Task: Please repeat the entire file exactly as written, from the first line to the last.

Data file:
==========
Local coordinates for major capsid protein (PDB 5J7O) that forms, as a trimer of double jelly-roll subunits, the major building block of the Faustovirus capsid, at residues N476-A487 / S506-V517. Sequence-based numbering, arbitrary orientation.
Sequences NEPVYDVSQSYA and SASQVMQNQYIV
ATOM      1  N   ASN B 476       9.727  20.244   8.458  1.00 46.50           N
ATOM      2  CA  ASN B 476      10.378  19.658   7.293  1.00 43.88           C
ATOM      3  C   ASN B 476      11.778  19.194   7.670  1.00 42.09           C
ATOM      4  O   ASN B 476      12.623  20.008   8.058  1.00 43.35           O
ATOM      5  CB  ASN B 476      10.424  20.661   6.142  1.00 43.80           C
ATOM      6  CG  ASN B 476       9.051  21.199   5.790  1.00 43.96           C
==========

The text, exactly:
Local coordinates for major capsid protein (PDB 5J7O) that forms, as a trimer of double jelly-roll subunits, the major building block of the Faustovirus capsid, at residues N476-A487 / S506-V517. Sequence-based numbering, arbitrary orientation.
Sequences NEPVYDVSQSYA and SASQVMQNQYIV
ATOM      1  N   ASN B 476       9.727  20.244   8.458  1.00 46.50           N
ATOM      2  CA  ASN B 476      10.378  19.658   7.293  1.00 43.88           C
ATOM      3  C   ASN B 476      11.778  19.194   7.670  1.00 42.09           C
ATOM      4  O   ASN B 476      12.623  20.008   8.058  1.00 43.35           O
ATOM      5  CB  ASN B 476      10.424  20.661   6.142  1.00 43.80           C
ATOM      6  CG  ASN B 476       9.051  21.199   5.790  1.00 43.96           C